By making the Shore D hardness be 62 or less, it is difficult for a crack to spread when a cut is formed in the optical fiber cable 10 with a nipper or the like not only under the ordinary temperature environment but also under a low temperature environment of about −20° C. Consequently, a good separation operation of the supporting wire 5 can be performed even under the low temperature environment. Furthermore, by making the Shore D hardness be 30 or more, the problems such as the sheaths 3 being damaged at the times of laying the optical fiber cables 10 are difficult to occur.

Here, the Shore D hardness is the hardness defined in JIS K7215 type D at 23° C.

Further, when a thermoplastic resin is used as the polymeric material, the Shore D hardness can be adjusted by changing, for example, the compounding ratio of polypropylene blended into base polyethylene.

EXAMPLES

By adjusting the kinds (densities) of polyolefin materials to be used as bases and the kinds and the blending quantities of fire retarding materials, the stresses at yield points, the 0.3% moduli, the tensile strength and the Shore D's of thermoplastic resins are changed, and the sheaths 3 are formed by using the thermoplastic resins to manufacture the optical fiber cables 10 similar to the optical fiber cables shown in FIG. 1. By using the optical fiber cables 10, the average of depths of oviposition damages, the loss changes at oviposition, the taking-out properties under the environment of −20° C., the taking-out properties under the ordinary temperature environment, the supporting wire separation properties under the environment of −20° C., and the supporting wire separation properties under the ordinary temperature environment are evaluated.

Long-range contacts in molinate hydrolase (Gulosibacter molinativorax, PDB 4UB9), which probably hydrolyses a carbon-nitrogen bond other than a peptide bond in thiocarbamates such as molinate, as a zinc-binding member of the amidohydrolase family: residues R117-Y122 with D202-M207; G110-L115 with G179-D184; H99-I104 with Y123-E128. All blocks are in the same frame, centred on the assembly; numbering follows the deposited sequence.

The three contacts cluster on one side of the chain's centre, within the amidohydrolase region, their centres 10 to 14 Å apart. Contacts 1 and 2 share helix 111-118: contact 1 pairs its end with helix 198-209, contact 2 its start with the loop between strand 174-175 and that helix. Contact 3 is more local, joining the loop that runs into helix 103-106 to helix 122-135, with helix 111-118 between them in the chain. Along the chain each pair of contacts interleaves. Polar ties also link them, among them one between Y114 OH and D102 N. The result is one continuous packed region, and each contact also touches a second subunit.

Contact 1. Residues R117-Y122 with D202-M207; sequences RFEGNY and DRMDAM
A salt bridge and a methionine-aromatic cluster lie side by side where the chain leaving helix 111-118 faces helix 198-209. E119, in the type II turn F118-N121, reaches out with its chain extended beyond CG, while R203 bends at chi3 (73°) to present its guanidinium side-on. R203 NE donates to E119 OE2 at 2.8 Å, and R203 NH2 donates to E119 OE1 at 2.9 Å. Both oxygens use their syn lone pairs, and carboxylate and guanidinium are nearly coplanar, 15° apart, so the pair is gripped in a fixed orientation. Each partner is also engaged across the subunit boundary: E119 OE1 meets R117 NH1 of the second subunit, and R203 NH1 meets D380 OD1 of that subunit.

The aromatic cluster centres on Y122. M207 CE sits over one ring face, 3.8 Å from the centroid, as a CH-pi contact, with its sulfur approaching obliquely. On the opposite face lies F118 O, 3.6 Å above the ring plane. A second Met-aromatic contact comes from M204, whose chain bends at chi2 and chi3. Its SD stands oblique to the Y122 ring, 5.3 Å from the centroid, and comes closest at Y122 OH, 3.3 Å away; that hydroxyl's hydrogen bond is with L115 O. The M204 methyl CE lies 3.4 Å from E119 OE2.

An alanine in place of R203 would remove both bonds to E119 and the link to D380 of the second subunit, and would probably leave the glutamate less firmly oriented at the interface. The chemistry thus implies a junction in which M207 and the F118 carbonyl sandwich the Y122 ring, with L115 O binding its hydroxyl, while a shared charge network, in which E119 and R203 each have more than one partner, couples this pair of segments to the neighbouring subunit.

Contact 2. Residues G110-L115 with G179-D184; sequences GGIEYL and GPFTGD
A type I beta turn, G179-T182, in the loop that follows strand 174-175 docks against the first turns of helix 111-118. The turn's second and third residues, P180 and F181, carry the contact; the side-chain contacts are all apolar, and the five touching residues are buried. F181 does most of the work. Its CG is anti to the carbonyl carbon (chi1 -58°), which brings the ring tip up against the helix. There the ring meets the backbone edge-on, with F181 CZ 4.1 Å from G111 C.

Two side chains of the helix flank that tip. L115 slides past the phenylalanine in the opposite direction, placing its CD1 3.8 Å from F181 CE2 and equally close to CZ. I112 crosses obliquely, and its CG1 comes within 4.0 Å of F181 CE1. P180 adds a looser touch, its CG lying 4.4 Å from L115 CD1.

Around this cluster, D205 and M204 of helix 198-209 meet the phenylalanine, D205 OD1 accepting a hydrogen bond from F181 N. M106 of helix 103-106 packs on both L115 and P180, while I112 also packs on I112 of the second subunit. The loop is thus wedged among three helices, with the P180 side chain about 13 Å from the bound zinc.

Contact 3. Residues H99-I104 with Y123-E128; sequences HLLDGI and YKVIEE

Here, the evaluation methods of the average of depths of oviposition damages and the loss changes at oviposition are similar to those described above. Moreover, the measurements of the tensile strength are performed by using a number 2 dumbbell by a method in conformity of JIS K7113 at 23° C.

The taking-out properties under the environment of −20° C., and the taking-out properties under the ordinary temperature environment are evaluated as follows. That is, the supporting wire sections of the optical fiber cables 10 are removed to make the optical fiber cables 10 composed of only the cable main body sections, and cuts are formed on the cable main body sections from the ends thereof by 10 mm with a nipper. Thereafter, when the optical fiber cables 10 are able to be ripped without no problems when the optical fiber cables 10 are ripped with hands to the left and right directions, the taking-out properties of the optical fiber cables 10 are evaluated as O; when the optical fiber cables 10 are very difficult to be ripped only by the cuts by 10 mm and are able to be ripped when cuts are formed by 100 mm, the taking-out properties of the optical fiber cables 10 are evaluated as Δ; and when the optical fiber cables 10 are not able to be ripped even when cuts are formed by 100 mm, the taking-out properties of the optical fiber cables 10 are evaluated as X.

The supporting wire separation properties under the environment of −20° C. and the supporting wire separation properties under ordinary temperature environments are evaluated as follows. When the supporting wire sections are able to be separated without no problems when cuts are formed on the linkage sections 9 of the optical fiber cables 10 with a nipper to separate the supporting wire sections, the supporting wire separation properties of the supporting wire sections are evaluated as O; when cracks are produced but the cracks did not reach the cable main body sections, the supporting wire separation properties of the supporting wire sections are evaluated as Δ: and when cracks reached the cable main body sections; the supporting wire separation properties of the supporting wire sections are evaluated as X.